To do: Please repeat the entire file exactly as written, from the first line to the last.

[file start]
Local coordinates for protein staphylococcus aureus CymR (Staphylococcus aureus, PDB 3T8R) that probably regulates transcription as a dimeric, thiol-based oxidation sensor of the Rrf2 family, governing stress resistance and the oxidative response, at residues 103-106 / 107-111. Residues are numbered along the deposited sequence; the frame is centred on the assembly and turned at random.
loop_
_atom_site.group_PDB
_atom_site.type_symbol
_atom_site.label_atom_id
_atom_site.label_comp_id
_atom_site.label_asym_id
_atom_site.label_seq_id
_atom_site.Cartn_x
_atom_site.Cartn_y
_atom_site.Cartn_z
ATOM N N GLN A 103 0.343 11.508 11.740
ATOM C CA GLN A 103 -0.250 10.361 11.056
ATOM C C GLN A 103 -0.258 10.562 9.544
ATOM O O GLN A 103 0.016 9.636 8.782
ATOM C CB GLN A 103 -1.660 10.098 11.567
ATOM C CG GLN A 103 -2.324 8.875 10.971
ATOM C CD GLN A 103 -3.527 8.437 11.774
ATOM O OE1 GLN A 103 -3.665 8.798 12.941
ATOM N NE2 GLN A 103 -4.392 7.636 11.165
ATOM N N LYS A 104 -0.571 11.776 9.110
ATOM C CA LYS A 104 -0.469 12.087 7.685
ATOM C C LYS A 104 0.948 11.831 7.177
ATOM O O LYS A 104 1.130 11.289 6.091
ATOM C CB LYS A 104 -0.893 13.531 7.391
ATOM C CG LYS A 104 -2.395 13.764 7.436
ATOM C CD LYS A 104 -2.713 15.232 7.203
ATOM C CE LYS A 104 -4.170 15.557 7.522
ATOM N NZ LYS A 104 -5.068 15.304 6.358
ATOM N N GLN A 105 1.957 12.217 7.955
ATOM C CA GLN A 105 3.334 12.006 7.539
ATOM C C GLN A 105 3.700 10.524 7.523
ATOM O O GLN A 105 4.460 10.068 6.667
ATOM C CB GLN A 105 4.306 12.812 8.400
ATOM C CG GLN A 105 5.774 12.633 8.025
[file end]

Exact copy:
Local coordinates for protein staphylococcus aureus CymR (Staphylococcus aureus, PDB 3T8R) that probably regulates transcription as a dimeric, thiol-based oxidation sensor of the Rrf2 family, governing stress resistance and the oxidative response, at residues 103-106 / 107-111. Residues are numbered along the deposited sequence; the frame is centred on the assembly and turned at random.
loop_
_atom_site.group_PDB
_atom_site.type_symbol
_atom_site.label_atom_id
_atom_site.label_comp_id
_atom_site.label_asym_id
_atom_site.label_seq_id
_atom_site.Cartn_x
_atom_site.Cartn_y
_atom_site.Cartn_z
ATOM N N GLN A 103 0.343 11.508 11.740
ATOM C CA GLN A 103 -0.250 10.361 11.056
ATOM C C GLN A 103 -0.258 10.562 9.544
ATOM O O GLN A 103 0.016 9.636 8.782
ATOM C CB GLN A 103 -1.660 10.098 11.567
ATOM C CG GLN A 103 -2.324 8.875 10.971
ATOM C CD GLN A 103 -3.527 8.437 11.774
ATOM O OE1 GLN A 103 -3.665 8.798 12.941
ATOM N NE2 GLN A 103 -4.392 7.636 11.165
ATOM N N LYS A 104 -0.571 11.776 9.110
ATOM C CA LYS A 104 -0.469 12.087 7.685
ATOM C C LYS A 104 0.948 11.831 7.177
ATOM O O LYS A 104 1.130 11.289 6.091
ATOM C CB LYS A 104 -0.893 13.531 7.391
ATOM C CG LYS A 104 -2.395 13.764 7.436
ATOM C CD LYS A 104 -2.713 15.232 7.203
ATOM C CE LYS A 104 -4.170 15.557 7.522
ATOM N NZ LYS A 104 -5.068 15.304 6.358
ATOM N N GLN A 105 1.957 12.217 7.955
ATOM C CA GLN A 105 3.334 12.006 7.539
ATOM C C GLN A 105 3.700 10.524 7.523
ATOM O O GLN A 105 4.460 10.068 6.667
ATOM C CB GLN A 105 4.306 12.812 8.400
ATOM C CG GLN A 105 5.774 12.633 8.025